NEW YORK, May 13 /PRNewswire/ -- Mark Lane, attorney and author, noted for his books on the assassination of President Kennedy, including top N.Y. Times best-seller "Rush to Judgment," has been retained by investigative journalist Gerald Posner, also a noted best-selling author of "Case Closed," on the same subject. Posner, also an attorney, has retained Lane to prepare litigation against the Miami New Times for accusations about his journalism and interfering with his career as an author, according to a letter from Lane to Chuck Strouse, editor of the Miami New Times, regarding recent stories in his newspaper attacking Posner. The Miami New Times is owned by Village Voice Media.
What is noteworthy is that Lane's book, "Rush to Judgment" on the JFK assassination was the first to criticize the Warren Commission Report's conclusion that Lee Harvey Oswald was the lone assassin and Posner's book, "Case Closed," supported the Warren Commission's conclusion that Oswald was guilty. The two authors met at a nationally televised debate about the Kennedy assassination several years ago.
Lane, a former member of the New York State Legislature was also a former campaign manager for John Kennedy when he ran for president.
In Lane's letter to Strouse, he stated, "I have consistently opposed bullies even when they attack colleagues with whom I disagree. That should be appreciated for that is one case that remains closed."
Lane's reference hinted at the interesting combination between himself and his client, Posner, since they both achieved national fame writing about the same subject but with totally opposing views. Posner offered his explanation for hiring Lane to defend against allegations about his work. "Although I'm convinced Lee Harvey Oswald assassinated President Kennedy, I've always believed that had Mark Lane represented Oswald, he would have won an acquittal. That's why Mark Lane was the obvious choice as my own attorney."
"Let us examine the facts. As soon as the first accusations were made about him as an investigative reporter, Mr. Posner admitted his errors, apologized and resigned from his position. As further allegations were made about a book he had written, he promised to correct all errors, apologized again, conducted his own diligent review and promised to correct all transgressions. Now, an apparently well financed campaign is being launched to review other books previously written and to contact a publisher with a thinly veiled suggestion that his book be withdrawn from publication, even before Mr. Posner was given the opportunity to make called-for revisions. Clearly, apologies and efforts to correct errors do not absolve authors from responsibility and it is appropriate to point that out. However, the goal of responsible journalists cannot be the destruction of a career. And long drawn out death by a thousand cuts is inappropriate and, in my view, unsupportable.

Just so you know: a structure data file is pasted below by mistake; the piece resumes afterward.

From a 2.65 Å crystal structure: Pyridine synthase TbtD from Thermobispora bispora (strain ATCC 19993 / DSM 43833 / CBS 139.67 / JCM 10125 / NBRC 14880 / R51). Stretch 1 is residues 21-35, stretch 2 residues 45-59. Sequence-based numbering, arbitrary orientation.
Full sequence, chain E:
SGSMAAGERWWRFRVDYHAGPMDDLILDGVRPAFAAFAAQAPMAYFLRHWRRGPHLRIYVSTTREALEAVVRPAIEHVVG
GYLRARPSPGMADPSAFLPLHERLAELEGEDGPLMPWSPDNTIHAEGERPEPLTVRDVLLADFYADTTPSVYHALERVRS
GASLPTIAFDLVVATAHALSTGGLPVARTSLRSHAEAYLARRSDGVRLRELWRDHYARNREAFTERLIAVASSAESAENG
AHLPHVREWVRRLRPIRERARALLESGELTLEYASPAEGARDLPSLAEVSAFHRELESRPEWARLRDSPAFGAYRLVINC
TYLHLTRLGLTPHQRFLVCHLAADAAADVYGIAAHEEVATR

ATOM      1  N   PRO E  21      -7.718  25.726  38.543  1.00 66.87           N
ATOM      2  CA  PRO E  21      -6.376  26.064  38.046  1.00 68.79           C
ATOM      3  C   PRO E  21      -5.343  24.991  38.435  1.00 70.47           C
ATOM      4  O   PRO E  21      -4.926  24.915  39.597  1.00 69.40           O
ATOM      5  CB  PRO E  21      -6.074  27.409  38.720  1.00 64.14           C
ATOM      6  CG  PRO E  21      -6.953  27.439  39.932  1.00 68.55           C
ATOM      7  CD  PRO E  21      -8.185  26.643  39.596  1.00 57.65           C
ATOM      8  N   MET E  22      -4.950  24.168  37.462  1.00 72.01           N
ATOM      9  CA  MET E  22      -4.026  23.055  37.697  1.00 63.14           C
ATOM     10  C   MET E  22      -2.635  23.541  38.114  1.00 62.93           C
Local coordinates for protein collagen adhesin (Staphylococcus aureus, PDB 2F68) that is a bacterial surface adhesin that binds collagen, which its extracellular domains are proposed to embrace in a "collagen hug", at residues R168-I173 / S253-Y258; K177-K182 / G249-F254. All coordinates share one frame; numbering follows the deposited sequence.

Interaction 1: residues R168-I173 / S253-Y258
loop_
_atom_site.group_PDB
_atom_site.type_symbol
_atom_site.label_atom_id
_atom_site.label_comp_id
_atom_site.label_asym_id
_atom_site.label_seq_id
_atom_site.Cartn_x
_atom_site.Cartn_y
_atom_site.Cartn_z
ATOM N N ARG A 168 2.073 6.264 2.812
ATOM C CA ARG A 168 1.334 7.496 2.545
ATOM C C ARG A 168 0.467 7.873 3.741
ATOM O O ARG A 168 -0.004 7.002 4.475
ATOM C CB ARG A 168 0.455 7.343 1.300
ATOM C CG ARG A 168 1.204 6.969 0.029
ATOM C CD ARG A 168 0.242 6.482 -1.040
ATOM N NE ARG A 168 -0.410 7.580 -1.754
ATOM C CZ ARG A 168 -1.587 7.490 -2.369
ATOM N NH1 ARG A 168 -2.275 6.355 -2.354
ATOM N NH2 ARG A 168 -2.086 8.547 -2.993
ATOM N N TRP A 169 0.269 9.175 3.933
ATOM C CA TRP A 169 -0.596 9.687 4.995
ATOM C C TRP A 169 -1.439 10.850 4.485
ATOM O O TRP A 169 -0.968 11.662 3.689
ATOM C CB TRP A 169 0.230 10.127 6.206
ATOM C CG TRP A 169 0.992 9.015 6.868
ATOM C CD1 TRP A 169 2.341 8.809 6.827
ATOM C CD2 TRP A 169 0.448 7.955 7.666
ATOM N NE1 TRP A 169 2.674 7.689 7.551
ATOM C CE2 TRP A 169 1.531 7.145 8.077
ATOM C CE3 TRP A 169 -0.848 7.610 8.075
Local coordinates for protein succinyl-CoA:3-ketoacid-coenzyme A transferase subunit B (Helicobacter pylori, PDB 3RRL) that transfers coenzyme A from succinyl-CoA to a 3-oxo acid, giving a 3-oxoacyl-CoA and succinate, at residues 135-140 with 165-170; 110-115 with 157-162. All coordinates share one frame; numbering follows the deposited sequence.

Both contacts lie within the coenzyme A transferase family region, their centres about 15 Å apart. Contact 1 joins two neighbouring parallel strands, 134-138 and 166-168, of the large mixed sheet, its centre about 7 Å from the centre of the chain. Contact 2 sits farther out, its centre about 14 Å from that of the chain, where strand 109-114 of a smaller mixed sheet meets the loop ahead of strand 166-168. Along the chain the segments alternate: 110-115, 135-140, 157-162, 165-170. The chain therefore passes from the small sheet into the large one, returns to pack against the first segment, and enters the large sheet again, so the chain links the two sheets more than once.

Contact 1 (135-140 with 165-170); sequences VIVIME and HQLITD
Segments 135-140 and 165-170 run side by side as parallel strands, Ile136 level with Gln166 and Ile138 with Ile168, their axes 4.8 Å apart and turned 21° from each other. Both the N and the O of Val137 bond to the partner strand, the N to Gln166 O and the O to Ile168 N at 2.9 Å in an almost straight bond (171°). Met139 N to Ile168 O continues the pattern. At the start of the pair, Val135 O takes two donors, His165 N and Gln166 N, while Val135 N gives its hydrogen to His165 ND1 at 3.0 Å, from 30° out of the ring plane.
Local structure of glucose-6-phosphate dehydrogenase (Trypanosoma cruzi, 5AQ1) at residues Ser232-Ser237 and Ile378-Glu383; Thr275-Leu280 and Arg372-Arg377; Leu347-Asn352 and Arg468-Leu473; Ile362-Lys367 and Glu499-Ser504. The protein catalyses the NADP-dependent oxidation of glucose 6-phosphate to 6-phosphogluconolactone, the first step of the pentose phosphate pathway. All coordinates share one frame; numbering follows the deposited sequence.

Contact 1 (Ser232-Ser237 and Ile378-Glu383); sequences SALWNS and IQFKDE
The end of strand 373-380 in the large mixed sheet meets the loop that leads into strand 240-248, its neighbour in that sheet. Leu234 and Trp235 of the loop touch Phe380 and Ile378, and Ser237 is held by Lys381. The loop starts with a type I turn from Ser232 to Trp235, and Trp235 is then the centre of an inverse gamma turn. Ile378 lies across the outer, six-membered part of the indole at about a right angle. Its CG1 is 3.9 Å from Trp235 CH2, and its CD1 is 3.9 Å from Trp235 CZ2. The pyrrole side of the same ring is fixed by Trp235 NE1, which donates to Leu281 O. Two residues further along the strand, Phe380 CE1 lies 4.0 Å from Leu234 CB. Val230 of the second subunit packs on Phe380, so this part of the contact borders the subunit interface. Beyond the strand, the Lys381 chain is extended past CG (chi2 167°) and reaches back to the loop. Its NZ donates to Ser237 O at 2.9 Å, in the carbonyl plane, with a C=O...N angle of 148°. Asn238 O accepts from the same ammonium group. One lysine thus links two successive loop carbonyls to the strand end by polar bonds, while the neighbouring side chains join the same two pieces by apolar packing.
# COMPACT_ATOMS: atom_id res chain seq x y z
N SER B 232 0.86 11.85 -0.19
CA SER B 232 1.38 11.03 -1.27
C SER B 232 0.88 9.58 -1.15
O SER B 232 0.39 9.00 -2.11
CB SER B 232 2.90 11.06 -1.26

"Most egregious was the email letter dated May 5, 2010, from Tim Elfrink, your staff writer for Miami New Times to Mr. Posner's publisher, Random House, making exaggerated charges of plagiarism and seeking to know what the publisher was going to do about it. That letter and other actions constitute tortious interference with a business relationship, tortious interference with a contractual relationship, intentional infliction of emotional distress and negligent infliction of emotional distress. A leading relevant case, Gerber v Keyes, was decided by a Florida appellate court and New York State ruled in a similar fashion in Wegman v Dairylea Cooperative, Inc."
"Mr. Posner is prepared to file a complaint and seek immediate discovery as to the basis and support for the campaign to destroy his opportunity to work in his profession," Lane's letter said.
Lane's letter to the editor closes with a unique challenge he and Posner pose to the New Times. "I do have one further suggestion. Since the issue of the search for the truth may be of interest to you and since, as you must know, a committee of the United States Senate years ago and then again more recently, concluded that the CIA, the FBI and other intelligence agencies have assets pretending to be journalists embedded in the major news media, that might be a subject that could attract your attention. Unlike the Posner affair in which no one was harmed, it is that use of the media and the publishing houses that is a threat to our democracy and impedes our right to a free press pursuant to the unambiguous mandate of the First Amendment. That is a campaign that many of us could support, endorse and relish. Our country needs muckraking journalists who can recognize muck worth raking when they see it."
Contact: Steve Jaffe, Jaffe & Co., Inc. (310) 275-7327, [email protected]
SOURCE The Lane Law Firm